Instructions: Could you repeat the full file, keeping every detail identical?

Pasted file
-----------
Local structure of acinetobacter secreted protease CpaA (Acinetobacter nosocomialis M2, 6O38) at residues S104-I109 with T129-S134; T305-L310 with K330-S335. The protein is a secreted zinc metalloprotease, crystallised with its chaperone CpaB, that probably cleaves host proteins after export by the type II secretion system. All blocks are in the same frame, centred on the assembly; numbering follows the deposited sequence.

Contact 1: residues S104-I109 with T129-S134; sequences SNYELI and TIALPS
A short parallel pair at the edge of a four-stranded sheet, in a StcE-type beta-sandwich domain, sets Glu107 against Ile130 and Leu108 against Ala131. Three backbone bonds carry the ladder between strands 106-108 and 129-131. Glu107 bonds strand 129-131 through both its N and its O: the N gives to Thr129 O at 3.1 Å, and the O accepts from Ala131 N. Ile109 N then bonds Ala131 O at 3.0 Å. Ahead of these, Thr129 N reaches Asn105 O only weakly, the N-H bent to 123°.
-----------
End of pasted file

Local structure of acinetobacter secreted protease CpaA (Acinetobacter nosocomialis M2, 6O38) at residues S104-I109 with T129-S134; T305-L310 with K330-S335. The protein is a secreted zinc metalloprotease, crystallised with its chaperone CpaB, that probably cleaves host proteins after export by the type II secretion system. All blocks are in the same frame, centred on the assembly; numbering follows the deposited sequence.

Contact 1: residues S104-I109 with T129-S134; sequences SNYELI and TIALPS
A short parallel pair at the edge of a four-stranded sheet, in a StcE-type beta-sandwich domain, sets Glu107 against Ile130 and Leu108 against Ala131. Three backbone bonds carry the ladder between strands 106-108 and 129-131. Glu107 bonds strand 129-131 through both its N and its O: the N gives to Thr129 O at 3.1 Å, and the O accepts from Ala131 N. Ile109 N then bonds Ala131 O at 3.0 Å. Ahead of these, Thr129 N reaches Asn105 O only weakly, the N-H bent to 123°.